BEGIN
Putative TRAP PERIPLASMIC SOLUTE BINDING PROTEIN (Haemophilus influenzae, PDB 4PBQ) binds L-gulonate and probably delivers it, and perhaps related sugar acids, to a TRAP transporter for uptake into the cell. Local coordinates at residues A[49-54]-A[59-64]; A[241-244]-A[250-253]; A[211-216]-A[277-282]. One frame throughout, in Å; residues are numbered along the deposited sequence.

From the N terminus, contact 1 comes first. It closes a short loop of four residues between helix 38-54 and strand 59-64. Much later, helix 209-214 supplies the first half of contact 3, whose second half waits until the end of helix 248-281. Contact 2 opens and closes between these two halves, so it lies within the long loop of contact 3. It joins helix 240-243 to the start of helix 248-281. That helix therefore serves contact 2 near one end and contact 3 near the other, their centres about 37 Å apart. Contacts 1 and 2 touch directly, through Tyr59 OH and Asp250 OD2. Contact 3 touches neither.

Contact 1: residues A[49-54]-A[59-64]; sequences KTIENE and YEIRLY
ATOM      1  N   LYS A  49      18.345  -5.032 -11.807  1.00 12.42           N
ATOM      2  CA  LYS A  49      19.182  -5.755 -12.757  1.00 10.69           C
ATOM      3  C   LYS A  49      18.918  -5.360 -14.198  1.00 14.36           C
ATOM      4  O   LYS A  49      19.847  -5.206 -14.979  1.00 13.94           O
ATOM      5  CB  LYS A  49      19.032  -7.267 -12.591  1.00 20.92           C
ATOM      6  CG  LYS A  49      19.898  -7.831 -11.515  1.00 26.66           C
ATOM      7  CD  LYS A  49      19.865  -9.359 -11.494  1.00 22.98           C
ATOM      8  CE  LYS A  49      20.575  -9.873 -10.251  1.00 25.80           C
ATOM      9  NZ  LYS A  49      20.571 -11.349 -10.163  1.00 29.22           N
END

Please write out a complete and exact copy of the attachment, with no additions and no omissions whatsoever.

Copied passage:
Putative TRAP PERIPLASMIC SOLUTE BINDING PROTEIN (Haemophilus influenzae, PDB 4PBQ) binds L-gulonate and probably delivers it, and perhaps related sugar acids, to a TRAP transporter for uptake into the cell. Local coordinates at residues A[49-54]-A[59-64]; A[241-244]-A[250-253]; A[211-216]-A[277-282]. One frame throughout, in Å; residues are numbered along the deposited sequence.

From the N terminus, contact 1 comes first. It closes a short loop of four residues between helix 38-54 and strand 59-64. Much later, helix 209-214 supplies the first half of contact 3, whose second half waits until the end of helix 248-281. Contact 2 opens and closes between these two halves, so it lies within the long loop of contact 3. It joins helix 240-243 to the start of helix 248-281. That helix therefore serves contact 2 near one end and contact 3 near the other, their centres about 37 Å apart. Contacts 1 and 2 touch directly, through Tyr59 OH and Asp250 OD2. Contact 3 touches neither.

Contact 1: residues A[49-54]-A[59-64]; sequences KTIENE and YEIRLY
ATOM      1  N   LYS A  49      18.345  -5.032 -11.807  1.00 12.42           N
ATOM      2  CA  LYS A  49      19.182  -5.755 -12.757  1.00 10.69           C
ATOM      3  C   LYS A  49      18.918  -5.360 -14.198  1.00 14.36           C
ATOM      4  O   LYS A  49      19.847  -5.206 -14.979  1.00 13.94           O
ATOM      5  CB  LYS A  49      19.032  -7.267 -12.591  1.00 20.92           C
ATOM      6  CG  LYS A  49      19.898  -7.831 -11.515  1.00 26.66           C
ATOM      7  CD  LYS A  49      19.865  -9.359 -11.494  1.00 22.98           C
ATOM      8  CE  LYS A  49      20.575  -9.873 -10.251  1.00 25.80           C
ATOM      9  NZ  LYS A  49      20.571 -11.349 -10.163  1.00 29.22           N